Beijing/New Delhi: Reacting cautiously to India's test of Agni-V missile, China on Thursday said the two countries are not rivals and enjoy "sound" relations though the sources in the Chinese establishment feel that the launch can give rise to another round of arms race in the region.
"China has taken note of reports on India's missile launch. The two countries have sound relationship.
"During the (recently held) BRICS meeting (in Delhi) the leadership had consensus to take the relationship further and to push forward bilateral strategic cooperative partnership," Chinese Foreign Ministry spokesman Liu Weimin told a media briefing in Beijing when asked about the launch.
In Delhi, the diplomatic sources in the Chinese embassy said the "Agni-V launch can give rise to another round of arms race in this part of the world."
They were also critical of the media commentary on the successful launch of the nuclear capable 5000 km-range Agni-V missile, saying it sounded provocative.
Asked whether China was concerned as most of the country would come under the Agni's range, Liu said in Beijing that "both the countries are emerging powers. We are not rivals. We are cooperative partners. We should cherish the hard earned momentum of cooperation."
To another question whether it would affect the regional stability, he said "we hope Asian countries can contribute to peace and stability."
However, China's state-run Global Times came out with a strong editorial criticising the launch, claiming that the Chinese nuclear power is more "stronger and reliable" and New Delhi has "no chance" to catch up.
"India should not overestimate its strength. Even if it has missiles that could reach most parts of China, that does not mean it will gain anything from being arrogant during disputes with China," Global Times, the influential tabloid of China's ruling Communist Party, said in its editorial.
Known for its scathing attacks on countries that have disputes with China, the daily said "India should be clear that China's nuclear power is stronger and more reliable."
"For the foreseeable future, India would stand no chance," it said in the editorial titled "India being swept away by military delusion."
"India should also not overstate the value of its Western allies and the profits it could gain from participating in a containment of China. If it equates long-range strategic missiles with deterrence of China, and stirs up further hostility, it could be sorely mistaken," it said.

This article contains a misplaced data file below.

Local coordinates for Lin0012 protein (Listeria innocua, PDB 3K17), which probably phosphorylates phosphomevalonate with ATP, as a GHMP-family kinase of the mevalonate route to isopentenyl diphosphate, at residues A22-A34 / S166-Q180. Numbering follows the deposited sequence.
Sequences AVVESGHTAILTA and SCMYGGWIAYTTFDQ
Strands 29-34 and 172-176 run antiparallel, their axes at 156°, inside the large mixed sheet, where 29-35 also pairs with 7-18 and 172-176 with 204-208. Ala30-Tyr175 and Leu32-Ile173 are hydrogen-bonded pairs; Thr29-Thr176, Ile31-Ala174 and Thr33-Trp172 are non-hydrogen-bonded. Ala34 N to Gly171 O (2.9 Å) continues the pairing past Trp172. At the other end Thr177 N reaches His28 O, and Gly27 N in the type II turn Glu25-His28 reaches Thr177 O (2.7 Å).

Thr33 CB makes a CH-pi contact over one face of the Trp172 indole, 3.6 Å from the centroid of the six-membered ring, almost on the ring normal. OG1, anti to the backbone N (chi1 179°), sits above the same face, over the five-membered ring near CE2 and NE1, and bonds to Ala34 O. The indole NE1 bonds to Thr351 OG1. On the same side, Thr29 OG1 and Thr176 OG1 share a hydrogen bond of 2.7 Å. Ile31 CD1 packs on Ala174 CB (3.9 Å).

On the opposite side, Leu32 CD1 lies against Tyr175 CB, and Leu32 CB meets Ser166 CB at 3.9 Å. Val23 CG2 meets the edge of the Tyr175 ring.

The paper noted that India has moved rapidly in developing missile technology.
"It successfully launched the Agni IV with a range of 3,500 km last year. Indian public opinion has long seen China as its reference point for military development.
"It seems India's path for boosting its military strength has not met too many obstacles. India is still poor and lags behind in infrastructure construction, but its society is highly supportive of developing nuclear power and the West chooses to overlook India's disregard of nuclear and missile control treaties," the editorial charged.
The West remains "silent on the fact that India's military spending increased by 17 per cent in 2012 and the country has again become the largest weapons importer in the world," it said, without referring to China's own whopping defence budget of $ 106 billion listed for this year.
The Global Times editorial, however, said "China and India should develop as friendly a relationship as possible. Even if this cannot be achieved, the two should at least tolerate each other and learn to co-exist."
"Their status as newly emerging countries shows the two should cooperate on the international stage. It would be unwise for China and India to seek a balance of power by developing missiles," it said.
"The geopolitics of Asia will become more dependent on the nature of Sino-Indian relations. The peace and stability of the region are crucial to both countries. China and India should both take responsibility for maintaining this peace and stability and be wary of external intervention," it said.
China understands the Indian desire to catch up with China, the daily said. "China, as the most appropriate strategic target for India, is willing to take India as a peaceful competitor."
"Due to historical reasons, China and India are sensitive toward each other. But objectively speaking, China does not spend much time guarding against India, while India focuses a lot of attention on China. China hopes India will remain calm, as this would be beneficial to both giants," it said.
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